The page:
Hindsight is 20/20. But once in a rare while, foresight is too. For years, researchers have described exactly what would happen if a megahurricane hit New Orleans and the surrounding Gulf region. They predicted that the city levees would not hold. Their elaborate computer models showed that tens of thousands would be left behind. They described rooftop rescues, 80% of New Orleans underwater and "toxic gumbo" purling through the streets. If experts had prophesied a terrorist attack with that kind of accuracy, they would be under suspicion for treason.
How, then, did we get here? How did the richest country on earth end up watching children cry for food in putrid encampments on the evening news? How did reporters reach crowds of the desperate in places where police, troops and emergency responders had not yet been--three days after the storm?
Deconstructing Katrina will take years. But it is already clear that the blame can be well distributed, from the White House to emergency-management officials at federal, state and local levels, all the way down to the cops who abandoned their posts in New Orleans. "The system broke," says Susan Cutter, director of the Hazards Research Lab at the University of South Carolina. "A system that cannot airlift water and food to a community that's desperate for it is a system that is broken."
Close up, the reasons are infuriating. New Orleans officials were supremely unprepared; that was never a secret among people in the disaster business. Meanwhile, throughout the state and Federal governments, much money and willpower had shifted to fighting terrorism, a major risk and vital effort but much less of a sure thing than natural disasters. Because of tax cuts and budget pressures at all levels, many emergency-response capabilities--once the envy of the world--have slipped. If Hurricane Katrina turns out to be the biggest disaster in U.S. history to date, it will also be the least surprising.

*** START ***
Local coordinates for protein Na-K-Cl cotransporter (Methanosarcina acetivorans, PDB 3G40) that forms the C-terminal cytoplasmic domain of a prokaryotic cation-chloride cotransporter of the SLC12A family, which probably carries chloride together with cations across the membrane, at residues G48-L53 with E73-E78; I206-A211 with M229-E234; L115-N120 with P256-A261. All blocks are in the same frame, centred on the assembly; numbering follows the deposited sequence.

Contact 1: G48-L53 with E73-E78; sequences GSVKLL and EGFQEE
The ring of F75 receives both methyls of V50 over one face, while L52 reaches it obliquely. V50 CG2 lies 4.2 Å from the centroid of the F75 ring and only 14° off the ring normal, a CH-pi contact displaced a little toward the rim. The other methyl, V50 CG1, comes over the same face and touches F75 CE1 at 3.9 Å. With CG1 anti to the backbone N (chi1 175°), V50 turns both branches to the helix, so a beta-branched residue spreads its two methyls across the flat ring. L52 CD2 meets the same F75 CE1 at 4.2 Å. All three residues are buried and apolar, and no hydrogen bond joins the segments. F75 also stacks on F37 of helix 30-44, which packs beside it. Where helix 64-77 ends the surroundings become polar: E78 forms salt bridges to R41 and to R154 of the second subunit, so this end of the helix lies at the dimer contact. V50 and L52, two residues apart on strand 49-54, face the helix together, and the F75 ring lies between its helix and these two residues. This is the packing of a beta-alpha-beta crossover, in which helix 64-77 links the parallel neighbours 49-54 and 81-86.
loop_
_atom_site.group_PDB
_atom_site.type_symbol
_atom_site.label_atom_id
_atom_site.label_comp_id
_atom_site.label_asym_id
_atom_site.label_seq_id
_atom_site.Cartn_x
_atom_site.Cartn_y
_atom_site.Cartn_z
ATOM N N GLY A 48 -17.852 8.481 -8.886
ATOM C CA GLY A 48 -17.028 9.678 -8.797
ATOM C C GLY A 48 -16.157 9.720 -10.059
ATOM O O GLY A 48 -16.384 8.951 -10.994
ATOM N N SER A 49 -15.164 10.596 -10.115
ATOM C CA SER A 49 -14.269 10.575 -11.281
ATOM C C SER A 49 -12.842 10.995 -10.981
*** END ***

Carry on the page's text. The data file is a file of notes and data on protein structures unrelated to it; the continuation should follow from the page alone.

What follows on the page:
The larger lesson may be more humbling: after all the post-9/11 vows, are we still not well enough armed for the next big one? Humans are not very good at understanding risk, and in this country, they perform worst when it costs a lot to prevent or prepare for a disaster--especially when the people who would otherwise suffer the most are poor.
Katrina was a big, vicious storm, it must be said. But Katrina was not the worst-case scenario. Katrina was a test.
BEFORE THE STORM
Hurricanes kill people because we refuse to settle out of their way. Nowhere was that more apparent than in New Orleans, built in a bowl between the Mississippi River and Lake Pontchartrain. "It was a fool's paradise," says Stephen Leatherman, who has studied hurricanes for 30 years and runs the Hurricane Research Center at Florida International University in Miami.